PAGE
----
Hi Dave. I have a question that may be good for Wheel Tracks as well. Battery life. Since we all have old cars that are not used too much–or not enough is a better description. I am now in a position that 6 car battery’s are over 8 years old. Some still working and others don’t have enough power to crank the starter. That can be a size-able expense that will face me again in about 5 years assuming that is the life expectancy. What options are there for Battery’s besides going new?
There are two real options for buying new. Conventional “wet” batteries, and newer, spiral glass mat gel cell batteries, like the “Optima” battery. If properly maintained, batteries can go strong for eight years or more, while a service life of 3-5 years is more typical. The biggest issues with the conventional “wet” batteries are:
- They leak. Battery acid is nasty, and can do considerable damage to the body of the car it is in. Leaking near the terminals can also cause considerable corrosion at the terminals.
- Conventional batteries lose energy, about 1% a day. This is made worse if it is a parasitic drain on an installed battery, like radio memory for example.
- Conventional batteries do not do well in hot environments, the water in the acid solution will evaporate. Heat is one of the biggest killers of “wet” batteries. It is often said that batteries are fatally damaged in the summer, then fail when the weather gets cold in the fall.
- Conventional batteries discharge explosive hydrogen gas, presenting the possibility of an explosion given the right situation.
- Conventional batteries must be mounted rigidly, right side up. They can not be tipped or subjected to severe vibration or jarring im-pacts. If tipped, they will leak. If shaken, they will fail structurally inside and could potentially short out. If loose, in addition to being unsafe, they will jounce about causing failure internally.
- If not properly charged, conventional batteries will freeze, and be destroyed. A charged battery has a freeze point of -95’F. A discharged battery will freeze at 20’F.
The other option is a glass mat spiral gel cell battery, like the Johnson Controls “Optima” battery. These batteries are significantly more expensive, about $50 more.
Gel cell batteries do not leak. Because they do not have the acid bath construction, they can be mounted in any position, even up-side-down. There is no concern about leaking acid or corrosion on the battery terminals. These batteries also do not discharge hydrogen gas, so there is no issue with venting them. Because there is no issue with evaporation of the electrolyte, they hold up better in very hot environments.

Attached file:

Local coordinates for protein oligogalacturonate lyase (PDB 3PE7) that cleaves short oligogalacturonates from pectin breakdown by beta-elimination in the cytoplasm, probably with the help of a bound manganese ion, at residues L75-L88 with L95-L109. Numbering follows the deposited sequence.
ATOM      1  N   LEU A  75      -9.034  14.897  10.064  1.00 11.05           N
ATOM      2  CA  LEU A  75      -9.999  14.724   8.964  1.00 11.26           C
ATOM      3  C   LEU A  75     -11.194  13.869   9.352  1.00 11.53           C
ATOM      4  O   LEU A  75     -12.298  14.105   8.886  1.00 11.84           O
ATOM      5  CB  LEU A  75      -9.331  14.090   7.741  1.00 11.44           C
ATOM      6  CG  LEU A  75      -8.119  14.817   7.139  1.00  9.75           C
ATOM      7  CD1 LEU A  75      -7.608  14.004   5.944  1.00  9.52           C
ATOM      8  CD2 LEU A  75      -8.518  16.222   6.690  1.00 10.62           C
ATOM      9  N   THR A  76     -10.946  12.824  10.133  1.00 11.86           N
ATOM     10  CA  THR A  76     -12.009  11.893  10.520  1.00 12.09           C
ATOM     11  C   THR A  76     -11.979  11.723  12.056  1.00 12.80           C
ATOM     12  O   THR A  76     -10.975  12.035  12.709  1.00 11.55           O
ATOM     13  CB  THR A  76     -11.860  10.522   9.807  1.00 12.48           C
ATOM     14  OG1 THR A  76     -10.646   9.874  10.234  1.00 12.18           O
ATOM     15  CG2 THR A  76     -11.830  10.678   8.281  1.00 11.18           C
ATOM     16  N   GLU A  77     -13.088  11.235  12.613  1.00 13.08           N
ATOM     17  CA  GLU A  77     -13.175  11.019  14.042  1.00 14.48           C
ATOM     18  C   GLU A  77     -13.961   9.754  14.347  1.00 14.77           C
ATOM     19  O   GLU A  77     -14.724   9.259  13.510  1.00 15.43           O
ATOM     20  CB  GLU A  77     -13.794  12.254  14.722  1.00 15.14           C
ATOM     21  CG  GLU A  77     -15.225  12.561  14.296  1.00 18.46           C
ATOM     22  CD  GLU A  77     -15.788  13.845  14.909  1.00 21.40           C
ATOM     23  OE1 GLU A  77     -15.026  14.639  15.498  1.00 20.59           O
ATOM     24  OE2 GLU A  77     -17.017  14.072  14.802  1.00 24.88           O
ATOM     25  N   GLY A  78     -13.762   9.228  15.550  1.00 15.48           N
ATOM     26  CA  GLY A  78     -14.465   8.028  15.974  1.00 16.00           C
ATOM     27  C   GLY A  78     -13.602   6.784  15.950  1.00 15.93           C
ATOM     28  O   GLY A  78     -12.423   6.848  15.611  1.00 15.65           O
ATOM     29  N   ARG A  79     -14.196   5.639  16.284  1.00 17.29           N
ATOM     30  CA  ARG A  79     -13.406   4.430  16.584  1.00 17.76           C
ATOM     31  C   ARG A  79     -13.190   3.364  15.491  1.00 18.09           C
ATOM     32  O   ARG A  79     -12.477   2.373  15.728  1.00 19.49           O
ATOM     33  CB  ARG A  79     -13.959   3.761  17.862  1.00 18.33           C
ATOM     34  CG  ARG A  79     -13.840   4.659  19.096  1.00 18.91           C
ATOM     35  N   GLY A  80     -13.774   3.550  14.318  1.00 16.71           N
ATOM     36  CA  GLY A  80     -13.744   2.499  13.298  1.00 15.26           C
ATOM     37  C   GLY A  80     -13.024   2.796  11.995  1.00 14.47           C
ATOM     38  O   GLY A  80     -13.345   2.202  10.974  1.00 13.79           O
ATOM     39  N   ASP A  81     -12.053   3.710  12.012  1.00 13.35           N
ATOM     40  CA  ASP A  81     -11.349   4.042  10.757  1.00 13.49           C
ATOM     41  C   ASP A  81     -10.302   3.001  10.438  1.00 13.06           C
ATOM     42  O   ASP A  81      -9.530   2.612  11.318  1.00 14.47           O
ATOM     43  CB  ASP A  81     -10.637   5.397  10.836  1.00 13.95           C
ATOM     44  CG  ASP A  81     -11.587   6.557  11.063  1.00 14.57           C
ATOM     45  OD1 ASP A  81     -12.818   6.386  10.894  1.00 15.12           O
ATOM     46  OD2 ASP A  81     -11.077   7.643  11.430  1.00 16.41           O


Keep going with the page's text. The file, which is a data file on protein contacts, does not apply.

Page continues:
Because of the spiral, fiberglass mat gel cell construction, these batteries hold up very well to vibration and jarring impacts.
AGM batteries discharge at a much lower rate than conventional “wet” batteries. This can be a big plus for a vehicle that spends a considerable amount of time in storage.
The down side of AGM batteries is they are considerably more expensive, and there reliability is spotty. I have had three fail in less than two years. The warranty of the Optima is only a two year replacement warranty, kind of skimpy given the high purchase price in my opinion.
How can they be stored over the winter to maximize life?
Conventional “wet” batteries do well with a battery tender hooked up to them. Battery tenders charge the battery, then provide a “float” charge to maintain a full charge. They will not overcharge the battery. When the vehicle is returned to service, simply unplug the battery tender, and you are good to go. AGM batteries can simply be unhooked and left in the vehicle, they will not discharge.
Do battery’s like “Optima’s” last any longer in rarely used vehicles?
In theory, yes. In reality, that depends. I have had three Optima batteries fail in under two years.
Also, when I check my acid, I am finding particles in the fluid. Is that a sign that the plates are going bad? It actually looks dirty. I’d also guess you’d tell me to wait until spring to buy one. Otherwise it will sit on the shelf for 5 months.
When you check the acid, it should be clear. If it isn’t, there are impurities in it. This could be caused by sulfate on the lead plates, or impurities suspended in the acid. Either way, the battery is no longer good. If the plates are sulfating, the battery will not provide the proper amperage. If there are impurities in the electrolyte, the battery could short internally.
Proper maintenance of the battery includes checking the level of the acid in the individual cells. Only add distiller water. There is a myth that you should add acid. The level drops when the water in the solution evaporates. If you replace the water, you are keeping the concentration correct. The plates should remain under the surface of the acid.
I have learned that buying a new battery that may be “special” and some are, does not mean your getting a fresh battery. It may well have been left on the shelf waiting for me.”
The first thing you should check when purchasing a battery is the manufacture date on the battery. It will give the month and the year of manufacture. The battery should only be a month or two old. Any older, and I would ask for a newer one.
I always load check a battery to check it. I have a carbon pile load tester. It will put a load on the battery, and maintain the load for about ten seconds. There is both an amperage and a voltage gauge on the meter. If either the amperage of the voltage falls during the load test, an alarm sounds, and the needles on the gauges sweep down. If the battery is good, the needles on the gauges hold. Snap-on sells such a tester for about $600. I got mine at Harbor Freight for $50. I’m sure the Snap-on is a much better unit, but mine has worked fine for many years and I have no complaints. The Harbor Freight unit is well made and has good reviews.
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32 Turkey Hill Road
Richmond VT 05477